The efficacy of Zoloft in the treatment of a major depressive episode was established in six to eight week controlled trials of adult outpatients whose diagnoses corresponded most closely to the DSM-III category of major depressive disorder (see Clinical Trials under CLINICAL PHARMACOLOGY).
A major depressive episode implies a prominent and relatively persistent depressed or dysphoric mood that usually interferes with daily functioning (nearly every day for at least 2 weeks); it should include at least 4 of the following 8 symptoms: change in appetite, change in sleep, psychomotor agitation or retardation, loss of interest in usual activities or decrease in sexual drive, increased fatigue, feelings of guilt or worthlessness, slowed thinking or impaired concentration, and a suicide attempt or suicidal ideation.
The antidepressant action of Zoloft in hospitalized depressed patients has not been adequately studied.
The efficacy of Zoloft in maintaining an antidepressant response for up to 44 weeks following 8 weeks of open-label acute treatment (52 weeks total) was demonstrated in a placebo-controlled trial. The usefulness of the drug in patients receiving Zoloft for extended periods should be reevaluated periodically (see Clinical Trials under CLINICAL PHARMACOLOGY).
Zoloft is indicated for the treatment of obsessions and compulsions in patients with obsessive-compulsive disorder (OCD), as defined in the DSM-III-R; i.e., the obsessions or compulsions cause marked distress, are time-consuming, or significantly interfere with social or occupational functioning.
The efficacy of Zoloft was established in 12-week trials with obsessive-compulsive outpatients having diagnoses of obsessive-compulsive disorder as defined according to DSM-III or DSM-III-R criteria (see Clinical Trials under CLINICAL PHARMACOLOGY).
Obsessive-compulsive disorder is characterized by recurrent and persistent ideas, thoughts, impulses, or images (obsessions) that are ego-dystonic and/or repetitive, purposeful, and intentional behaviors (compulsions) that are recognized by the person as excessive or unreasonable.
The efficacy of Zoloft in maintaining a response, in patients with OCD who responded during a 52-week treatment phase while taking Zoloft and were then observed for relapse during a period of up to 28 weeks, was demonstrated in a placebo-controlled trial (see Clinical Trials under CLINICAL PHARMACOLOGY). Nevertheless, the physician who elects to use Zoloft for extended periods should periodically re-evaluate the long-term usefulness of the drug for the individual patient (see DOSAGE AND ADMINISTRATION).
Zoloft is indicated for the treatment of panic disorder in adults, with or without agoraphobia, as defined in DSM-IV. Panic disorder is characterized by the occurrence of unexpected panic attacks and associated concern about having additional attacks, worry about the implications or consequences of the attacks, and/or a significant change in behavior related to the attacks.
The efficacy of Zoloft was established in three 10–12 week trials in adult panic disorder patients whose diagnoses corresponded to the DSM-III-R category of panic disorder (see Clinical Trials under CLINICAL PHARMACOLOGY).
Panic disorder (DSM-IV) is characterized by recurrent unexpected panic attacks, i.e., a discrete period of intense fear or discomfort in which four (or more) of the following symptoms develop abruptly and reach a peak within 10 minutes: (1) palpitations, pounding heart, or accelerated heart rate; (2) sweating; (3) trembling or shaking; (4) sensations of shortness of breath or smothering; (5) feeling of choking; (6) chest pain or discomfort; (7) nausea or abdominal distress; (8) feeling dizzy, unsteady, lightheaded, or faint; (9) derealization (feelings of unreality) or depersonalization (being detached from oneself); (10) fear of losing control; (11) fear of dying; (12) paresthesias (numbness or tingling sensations); (13) chills or hot flushes.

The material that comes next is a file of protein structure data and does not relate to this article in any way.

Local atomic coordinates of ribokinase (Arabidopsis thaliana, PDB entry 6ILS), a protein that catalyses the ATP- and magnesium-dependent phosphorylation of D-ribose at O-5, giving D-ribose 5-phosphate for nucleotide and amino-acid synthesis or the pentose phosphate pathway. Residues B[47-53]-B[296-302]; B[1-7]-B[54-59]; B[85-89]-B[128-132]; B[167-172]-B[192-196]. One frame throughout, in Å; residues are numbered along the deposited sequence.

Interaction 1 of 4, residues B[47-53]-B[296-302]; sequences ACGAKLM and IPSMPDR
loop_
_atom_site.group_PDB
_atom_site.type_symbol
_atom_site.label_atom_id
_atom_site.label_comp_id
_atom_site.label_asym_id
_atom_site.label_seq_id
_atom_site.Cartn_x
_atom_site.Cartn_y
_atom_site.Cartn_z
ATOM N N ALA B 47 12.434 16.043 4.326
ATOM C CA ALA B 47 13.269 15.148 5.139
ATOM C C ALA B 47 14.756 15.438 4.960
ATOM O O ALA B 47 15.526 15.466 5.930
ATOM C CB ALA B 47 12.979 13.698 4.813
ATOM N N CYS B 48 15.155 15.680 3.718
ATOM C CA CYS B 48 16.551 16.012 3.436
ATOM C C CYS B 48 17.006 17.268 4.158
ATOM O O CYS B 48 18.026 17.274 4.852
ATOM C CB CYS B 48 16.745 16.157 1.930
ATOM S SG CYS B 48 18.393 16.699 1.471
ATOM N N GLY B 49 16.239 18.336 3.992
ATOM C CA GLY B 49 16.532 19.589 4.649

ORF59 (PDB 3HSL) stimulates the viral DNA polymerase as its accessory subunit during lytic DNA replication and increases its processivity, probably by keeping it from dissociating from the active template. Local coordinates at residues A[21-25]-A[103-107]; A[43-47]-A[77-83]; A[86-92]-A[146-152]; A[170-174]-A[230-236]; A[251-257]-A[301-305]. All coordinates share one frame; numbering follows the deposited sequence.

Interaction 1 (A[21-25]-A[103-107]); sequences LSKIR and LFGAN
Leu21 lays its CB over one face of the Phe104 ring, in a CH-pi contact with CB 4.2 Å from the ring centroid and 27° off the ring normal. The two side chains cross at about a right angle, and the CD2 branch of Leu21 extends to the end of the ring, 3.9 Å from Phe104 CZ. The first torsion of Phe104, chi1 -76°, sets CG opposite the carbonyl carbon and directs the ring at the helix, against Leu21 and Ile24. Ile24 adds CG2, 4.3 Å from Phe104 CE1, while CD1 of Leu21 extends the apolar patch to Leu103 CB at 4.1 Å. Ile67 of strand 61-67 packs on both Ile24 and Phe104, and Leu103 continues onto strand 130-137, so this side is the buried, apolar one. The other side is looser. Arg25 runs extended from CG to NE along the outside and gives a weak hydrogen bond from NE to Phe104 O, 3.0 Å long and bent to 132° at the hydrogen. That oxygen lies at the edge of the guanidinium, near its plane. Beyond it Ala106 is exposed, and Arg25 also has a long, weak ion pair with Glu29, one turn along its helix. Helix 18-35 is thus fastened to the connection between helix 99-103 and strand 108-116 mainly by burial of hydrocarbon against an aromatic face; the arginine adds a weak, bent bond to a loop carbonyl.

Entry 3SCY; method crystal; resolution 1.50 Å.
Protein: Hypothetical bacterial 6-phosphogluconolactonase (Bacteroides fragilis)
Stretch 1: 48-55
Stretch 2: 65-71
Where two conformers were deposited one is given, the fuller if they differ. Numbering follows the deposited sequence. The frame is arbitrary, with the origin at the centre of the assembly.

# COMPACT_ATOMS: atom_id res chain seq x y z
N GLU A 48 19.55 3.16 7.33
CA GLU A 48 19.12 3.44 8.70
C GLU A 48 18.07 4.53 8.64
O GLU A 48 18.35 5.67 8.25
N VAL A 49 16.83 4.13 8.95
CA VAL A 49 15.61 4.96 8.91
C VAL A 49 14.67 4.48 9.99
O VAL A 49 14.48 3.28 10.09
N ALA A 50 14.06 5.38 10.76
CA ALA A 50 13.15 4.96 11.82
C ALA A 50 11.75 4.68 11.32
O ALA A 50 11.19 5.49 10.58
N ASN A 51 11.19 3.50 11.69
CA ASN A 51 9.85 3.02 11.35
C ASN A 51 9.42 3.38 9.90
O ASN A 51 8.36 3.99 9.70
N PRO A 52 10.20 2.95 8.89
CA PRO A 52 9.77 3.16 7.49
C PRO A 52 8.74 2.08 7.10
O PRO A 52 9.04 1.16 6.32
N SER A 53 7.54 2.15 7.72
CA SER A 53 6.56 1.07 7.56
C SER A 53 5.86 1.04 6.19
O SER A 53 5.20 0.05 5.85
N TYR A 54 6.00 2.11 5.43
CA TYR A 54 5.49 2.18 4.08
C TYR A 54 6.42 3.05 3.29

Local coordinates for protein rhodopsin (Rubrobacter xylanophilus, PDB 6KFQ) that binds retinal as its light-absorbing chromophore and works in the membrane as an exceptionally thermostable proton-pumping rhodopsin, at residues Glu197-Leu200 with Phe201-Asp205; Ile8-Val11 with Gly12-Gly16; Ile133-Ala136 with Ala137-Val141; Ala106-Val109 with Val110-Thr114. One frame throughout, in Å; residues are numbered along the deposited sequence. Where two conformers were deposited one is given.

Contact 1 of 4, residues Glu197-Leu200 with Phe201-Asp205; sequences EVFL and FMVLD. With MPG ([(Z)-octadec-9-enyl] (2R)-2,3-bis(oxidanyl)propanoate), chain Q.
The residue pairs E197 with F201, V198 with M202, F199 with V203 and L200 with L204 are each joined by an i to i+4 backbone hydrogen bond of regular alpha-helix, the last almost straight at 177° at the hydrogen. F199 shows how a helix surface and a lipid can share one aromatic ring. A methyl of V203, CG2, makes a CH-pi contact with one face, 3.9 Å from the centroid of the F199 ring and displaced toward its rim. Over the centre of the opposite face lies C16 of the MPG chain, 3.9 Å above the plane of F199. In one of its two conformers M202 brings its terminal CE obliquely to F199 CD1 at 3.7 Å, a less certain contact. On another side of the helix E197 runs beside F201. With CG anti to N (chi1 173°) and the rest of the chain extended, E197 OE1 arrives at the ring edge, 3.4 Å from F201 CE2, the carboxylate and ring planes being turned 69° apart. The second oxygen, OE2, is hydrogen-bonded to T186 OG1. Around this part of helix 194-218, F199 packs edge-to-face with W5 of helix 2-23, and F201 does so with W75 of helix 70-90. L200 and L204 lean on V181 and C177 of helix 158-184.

The efficacy of Zoloft in maintaining a response, in adult patients with panic disorder who responded during a 52-week treatment phase while taking Zoloft and were then observed for relapse during a period of up to 28 weeks, was demonstrated in a placebo-controlled trial (see Clinical Trials under CLINICAL PHARMACOLOGY). Nevertheless, the physician who elects to use Zoloft for extended periods should periodically re-evaluate the long-term usefulness of the drug for the individual patient (see DOSAGE AND ADMINISTRATION).
Posttraumatic Stress Disorder (PTSD)
Zoloft (sertraline hydrochloride) is indicated for the treatment of posttraumatic stress disorder in adults.
The efficacy of Zoloft in the treatment of PTSD was established in two 12-week placebo-controlled trials of adult outpatients whose diagnosis met criteria for the DSM-III-R category of PTSD (see Clinical Trials under CLINICAL PHARMACOLOGY).
PTSD, as defined by DSM-III-R/IV, requires exposure to a traumatic event that involved actual or threatened death or serious injury, or threat to the physical integrity of self or others, and a response which involves intense fear, helplessness, or horror. Symptoms that occur as a result of exposure to the traumatic event include reexperiencing of the event in the form of intrusive thoughts, flashbacks or dreams, and intense psychological distress and physiological reactivity on exposure to cues to the event; avoidance of situations reminiscent of the traumatic event, inability to recall details of the event, and/or numbing of general responsiveness manifested as diminished interest in significant activities, estrangement from others, restricted range of affect, or sense of foreshortened future; and symptoms of autonomic arousal including hypervigilance, exaggerated startle response, sleep disturbance, impaired concentration, and irritability or outbursts of anger. A PTSD diagnosis requires that the symptoms are present for at least a month and that they cause clinically significant distress or impairment in social, occupational, or other important areas of functioning.